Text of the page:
It’s difficult to ignore the Indian Premier League.
It’s everywhere. On the telly. In papers. Even in blogosphere and twitterdom.
More than the controversies surrounding teams and players, even more than the conspiracy theories involving betting syndicates and thrown matches, one facet about the league has impressed me the most.
At least two of the companies behind the teams seem to be using IPL as an opportunity to groom the next generation.
So, this year has seen the increasing involvement of Gayatri Reddy in the management of Deccan Chargers (she even represented the team at the auction for new players); and Siddharth Mallya in that of Royal Challengers Bangalore.
I do not know if Ashwin Srinivasan is involved in the management of the Chennai Super Kings.
Illustration: Jayachandran / Mint
It is a reasonable assumption that at least some of these scions will go on to run the family business—the Deccan Chronicle group of companies in Reddy’s case; and the UB group for Mallya. Managing an IPL team (or being involved in its management) is akin to managing a company: there is money to be made; there is money to be spent; there are deals that need to be struck; and there are people— some with very big egos—that need to be managed. Being involved in the management of an IPL team is also likely to raise the public profile of the individual concerned—and a little bit of that doesn’t hurt someone who is starting out (or wants to start out) in business.
I cannot think of a better role model for these scions than Nita Ambani. While she has always been involved in Reliance’s educational and corporate social responsibility initiatives, her role in managing the IPL team she owns, Mumbai Indians, has not just raised her profile but may have even provided the spark that prompted her decision to start a new sports management business in association with IMG. At least to some of us in the media, it seems that the larger makeover she has effected has, at least in part, been helped by her association with the Mumbai Indians.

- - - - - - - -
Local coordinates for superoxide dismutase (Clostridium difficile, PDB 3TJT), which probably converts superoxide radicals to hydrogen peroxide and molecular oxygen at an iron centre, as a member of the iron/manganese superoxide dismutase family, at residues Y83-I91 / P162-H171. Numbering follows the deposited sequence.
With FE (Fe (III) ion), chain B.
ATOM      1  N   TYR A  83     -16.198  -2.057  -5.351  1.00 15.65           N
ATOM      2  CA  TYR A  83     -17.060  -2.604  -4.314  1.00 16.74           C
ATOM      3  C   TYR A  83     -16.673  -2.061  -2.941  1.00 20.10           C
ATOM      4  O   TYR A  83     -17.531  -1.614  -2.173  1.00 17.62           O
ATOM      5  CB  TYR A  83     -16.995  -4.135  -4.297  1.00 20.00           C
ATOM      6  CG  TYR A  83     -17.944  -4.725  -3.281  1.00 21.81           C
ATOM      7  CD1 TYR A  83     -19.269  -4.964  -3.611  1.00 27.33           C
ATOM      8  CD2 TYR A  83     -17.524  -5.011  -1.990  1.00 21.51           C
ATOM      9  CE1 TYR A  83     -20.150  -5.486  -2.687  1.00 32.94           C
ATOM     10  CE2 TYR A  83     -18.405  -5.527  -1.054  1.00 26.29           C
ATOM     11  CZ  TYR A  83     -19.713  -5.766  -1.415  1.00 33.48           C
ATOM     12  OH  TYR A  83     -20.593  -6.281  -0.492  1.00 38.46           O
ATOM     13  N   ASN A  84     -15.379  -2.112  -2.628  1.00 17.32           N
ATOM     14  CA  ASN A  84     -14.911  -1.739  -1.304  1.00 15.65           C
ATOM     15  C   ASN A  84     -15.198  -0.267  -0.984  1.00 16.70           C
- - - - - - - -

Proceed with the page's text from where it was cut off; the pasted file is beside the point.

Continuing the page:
In some ways, for a large family-run business, having members of the next generation try their hand at managing a cricket team isn’t such a bad idea.
That’s because there aren’t too many trained sports managers or executives in the country. Sure, we have a lot of ex-cricketers who have served as administrators of the game for the Board of Control for Cricket in India or as managers of the Indian team who are now managing the show for some of the teams in the league, but even such people aren’t true sports managers.
In time, the success of IPL will engender a new breed of professional managers. Until then, these teams could do a whole lot worse than being managed by the scions of the business groups behind them.